A cat was anesthetized with sodium pentobarbital and a stroke was produced over a large region of one hemisphere of the brain by injecting 2 ml of ethyl alcohol into the left carotid artery, followed by ligation of this artery. Imaging of the 31 p within the cat head was started immediately after formation of the stroke and the result is shown in FIGS. 6 and 7. FIG. 6 shows the separate 31 p distributions in a transverse section through the head of the cat, which is lying supine. FIG. 6 shows the phosphorus within a 1.5 cm thick section through the head in the region of the brain; most distinctive are the strong total 31 p and PCr signals from the muscle region in comparison to the brain region, which appears as the darker region at the lower part of the image. The ratio of PCr in muscle to that in brain is between 2.5 and 6. The Pi contribution is small and not sufficiently well resolved above the noise. In the frequency spectrum shown in FIG. 7 the Pi and PCr lines are clearly resolved, but the γ ATP peak appears as only a shoulder of the PCr peak. As this ATP peak is not clearly resolved, a major contribution to the signal intensity of the corresponding image of FIG. 6 arises from the shoulder of the more intense PCr line. No signal contribution from phosphodiesters, observed in a similar model, can be identified, possibly due to the short T2 's of these lines. Within the brain, large differences in the spectra can be seen between each side, with a much larger Pi peak being present on the left side of the brain (shown here on the right side of the image) indicating a region of ischemia.
An image has also been generated by taking the ratio of the Pi distribution to the sum of Pi and PCr, which provides some normalization of the data, and allows any increase in the Pi level to appear more clearly as an increase in brightness. In generating this type of image, some windowing of the data is necessary in order to suppress small signals outside of the object where the ratio Pi/[Pi+PCr] becomes large due to noise. A bright region in such image indicating the increased Pi levels within the left side of the brain was evident, as expected from FIG. 7. It is expected that partial volume effects play a role in modifying the peak intensities as the relative change of Pi and PCr levels during acute ischemia may be expected to be greater than that indicated here. Peak heights may also be modified due to differences in T1 between the different resonances, though our observations indicate that at the repetition period used this effect is small.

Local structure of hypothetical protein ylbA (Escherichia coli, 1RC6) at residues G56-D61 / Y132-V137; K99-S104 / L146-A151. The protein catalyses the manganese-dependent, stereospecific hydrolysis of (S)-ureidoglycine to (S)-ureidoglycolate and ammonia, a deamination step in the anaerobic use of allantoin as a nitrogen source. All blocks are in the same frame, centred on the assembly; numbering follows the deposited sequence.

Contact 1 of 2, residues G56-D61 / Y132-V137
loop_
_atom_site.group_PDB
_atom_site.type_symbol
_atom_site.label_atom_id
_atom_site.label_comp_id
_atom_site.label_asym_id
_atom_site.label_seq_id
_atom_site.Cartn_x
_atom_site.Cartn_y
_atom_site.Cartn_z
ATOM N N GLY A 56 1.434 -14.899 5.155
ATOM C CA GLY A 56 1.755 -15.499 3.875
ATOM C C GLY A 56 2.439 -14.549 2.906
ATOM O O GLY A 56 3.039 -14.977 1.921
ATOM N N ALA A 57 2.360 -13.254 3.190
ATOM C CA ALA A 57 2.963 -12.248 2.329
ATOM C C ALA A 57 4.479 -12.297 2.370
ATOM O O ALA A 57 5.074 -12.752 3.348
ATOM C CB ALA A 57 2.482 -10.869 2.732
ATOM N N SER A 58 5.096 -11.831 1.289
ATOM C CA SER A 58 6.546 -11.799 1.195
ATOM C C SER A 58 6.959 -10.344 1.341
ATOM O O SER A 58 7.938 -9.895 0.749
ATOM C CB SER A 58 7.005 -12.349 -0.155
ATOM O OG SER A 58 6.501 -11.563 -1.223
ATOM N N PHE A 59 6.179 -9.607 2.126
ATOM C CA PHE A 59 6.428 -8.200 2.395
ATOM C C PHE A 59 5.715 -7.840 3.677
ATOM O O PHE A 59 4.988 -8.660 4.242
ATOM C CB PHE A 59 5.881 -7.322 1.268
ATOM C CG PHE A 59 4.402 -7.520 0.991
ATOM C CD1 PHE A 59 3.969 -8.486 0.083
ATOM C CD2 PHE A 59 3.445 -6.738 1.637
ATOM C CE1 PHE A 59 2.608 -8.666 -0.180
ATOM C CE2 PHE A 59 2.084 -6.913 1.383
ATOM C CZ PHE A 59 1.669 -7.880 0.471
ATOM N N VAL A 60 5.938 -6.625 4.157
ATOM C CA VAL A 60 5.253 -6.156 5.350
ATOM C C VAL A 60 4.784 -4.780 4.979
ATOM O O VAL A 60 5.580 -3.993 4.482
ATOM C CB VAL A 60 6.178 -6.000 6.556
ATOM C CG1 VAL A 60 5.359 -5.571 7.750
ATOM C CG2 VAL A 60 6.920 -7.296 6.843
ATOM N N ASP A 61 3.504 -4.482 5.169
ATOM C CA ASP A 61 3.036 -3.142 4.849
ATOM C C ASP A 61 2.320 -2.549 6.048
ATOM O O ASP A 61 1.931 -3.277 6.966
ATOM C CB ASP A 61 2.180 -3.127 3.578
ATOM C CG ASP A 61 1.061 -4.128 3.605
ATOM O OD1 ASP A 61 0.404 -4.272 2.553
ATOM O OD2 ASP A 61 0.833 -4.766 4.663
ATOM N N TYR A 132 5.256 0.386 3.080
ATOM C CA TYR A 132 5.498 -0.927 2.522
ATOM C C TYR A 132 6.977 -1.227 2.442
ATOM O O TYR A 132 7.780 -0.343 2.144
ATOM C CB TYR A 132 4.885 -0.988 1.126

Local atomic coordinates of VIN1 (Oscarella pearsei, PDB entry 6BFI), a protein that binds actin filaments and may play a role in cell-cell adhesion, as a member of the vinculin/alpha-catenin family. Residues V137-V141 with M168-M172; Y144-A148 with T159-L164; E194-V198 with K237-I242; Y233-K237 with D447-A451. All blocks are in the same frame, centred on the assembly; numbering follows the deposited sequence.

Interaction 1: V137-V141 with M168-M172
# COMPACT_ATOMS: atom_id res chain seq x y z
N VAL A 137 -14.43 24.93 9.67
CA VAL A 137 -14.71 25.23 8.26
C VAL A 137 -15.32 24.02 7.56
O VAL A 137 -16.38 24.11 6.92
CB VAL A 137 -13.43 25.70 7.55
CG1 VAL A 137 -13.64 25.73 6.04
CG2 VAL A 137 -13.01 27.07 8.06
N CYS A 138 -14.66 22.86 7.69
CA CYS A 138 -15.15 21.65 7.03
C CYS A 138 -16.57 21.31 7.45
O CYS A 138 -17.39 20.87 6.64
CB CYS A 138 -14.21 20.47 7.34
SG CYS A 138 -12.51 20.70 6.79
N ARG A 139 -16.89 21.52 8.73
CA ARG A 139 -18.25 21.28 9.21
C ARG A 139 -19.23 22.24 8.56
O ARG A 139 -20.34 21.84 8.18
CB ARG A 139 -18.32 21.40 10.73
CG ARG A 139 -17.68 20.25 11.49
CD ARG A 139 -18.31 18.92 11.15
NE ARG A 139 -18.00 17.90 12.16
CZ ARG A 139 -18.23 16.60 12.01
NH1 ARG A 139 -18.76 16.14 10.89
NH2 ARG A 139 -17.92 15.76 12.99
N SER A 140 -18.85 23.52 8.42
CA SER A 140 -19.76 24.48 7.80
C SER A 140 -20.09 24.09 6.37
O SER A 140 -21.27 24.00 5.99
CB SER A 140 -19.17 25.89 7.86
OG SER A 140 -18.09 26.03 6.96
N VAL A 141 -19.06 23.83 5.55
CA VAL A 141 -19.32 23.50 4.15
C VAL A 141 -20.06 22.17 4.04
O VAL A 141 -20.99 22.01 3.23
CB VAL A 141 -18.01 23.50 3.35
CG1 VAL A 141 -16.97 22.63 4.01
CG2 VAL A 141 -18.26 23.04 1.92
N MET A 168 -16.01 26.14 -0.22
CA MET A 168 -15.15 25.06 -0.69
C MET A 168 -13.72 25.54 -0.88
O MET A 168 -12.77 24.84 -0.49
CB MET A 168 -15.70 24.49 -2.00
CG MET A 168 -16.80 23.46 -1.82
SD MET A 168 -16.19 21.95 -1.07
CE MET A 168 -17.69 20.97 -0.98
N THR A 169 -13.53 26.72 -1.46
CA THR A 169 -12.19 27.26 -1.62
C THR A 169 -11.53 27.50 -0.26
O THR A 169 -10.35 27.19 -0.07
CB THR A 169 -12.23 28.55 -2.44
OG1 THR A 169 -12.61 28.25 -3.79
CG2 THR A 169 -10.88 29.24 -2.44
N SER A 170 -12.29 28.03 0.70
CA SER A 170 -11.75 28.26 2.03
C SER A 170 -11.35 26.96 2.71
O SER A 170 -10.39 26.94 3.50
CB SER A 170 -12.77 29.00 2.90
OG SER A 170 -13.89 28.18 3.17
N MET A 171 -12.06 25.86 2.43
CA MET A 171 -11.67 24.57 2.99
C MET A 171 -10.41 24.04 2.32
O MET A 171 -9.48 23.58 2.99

With currently available NMR imaging apparatus we are able to image spatial distributions of Phosphorus-31 in vivo with reasonable spatial and frequency resolutions, permitting a direct observation of the extent of stroke. The application of this type of observation must be considered in relation to the relatively long total data acquisition times which must preclude the type of dynamic studies possible using surface coil techniques (B. Chance, S. Eleff, J. S. Leigh, C. Barlow, L. Ligetti, L. Gigulai: "Phosphorus NMR." In Nuclear Magnetic Resonance (NMR) Imaging Edited by Partain, James, Rollo and Price. Philadelphia, W. B. Saunders, 1983, 399-415; R. T. H. Edwards, M. J. Dawson, D. R. Wilkie, R. E. Gordon, D. Shaw: "Clinical use of nuclear magnetic resonance in the investigation of myopathy." Lancet March 27: 725-731, 1982; and K. L. Behar, J. A. Den Hollander, M. E. Stromski, T. Ogino, R. G. Schulman, O. A. C. Petroff, J. W. Prichard: "High-resolution lH nuclear magnetic resonance study of cerebral hypozia in vivo." Proc. Natl. Acad. Sci. U.S.A. 80: 4945-4948, 1983.) These techniques permit NMR observation of only a limited region with relatively high sensitivity, but suffer from the disadvantage of providing an obtained signal from a single, poorly defined region. (M. R. Bendell, R. E. Gordon: "Depth focussing pulses designed for multipulse NMR with surface coils." J. Magn. Reson. 53: 365-385, 1983) Observations of large differences in 31p concentrations within muscle and brain indicate that, for surface coil studies of the brain, caution is necessary to avoid pollution of the desired brain signal by the muscle. This disadvantage is overcome by the present invention. In addition to the observation of regions of ischemia, the in vivo application of 31p spectroscopic imaging may provide further information on tumor growth and metabolism (T. C. Ng, W. T. Evanochko, R. N. Hiramoto, V. K. Ghanta, M. B. Lilly, A. J. Lawson, T. H. Corbett, J. R. Durant, J. D. Glickson: "31 p NMR spectroscopy of in vivo tumors." J. Magn. Reson. 49: 271-286, 1982), leading to greater diagnostic specificity. With increased sensitivity providing better spectral resolution, 31 p NMR also permits the measurement of pH values in vivo.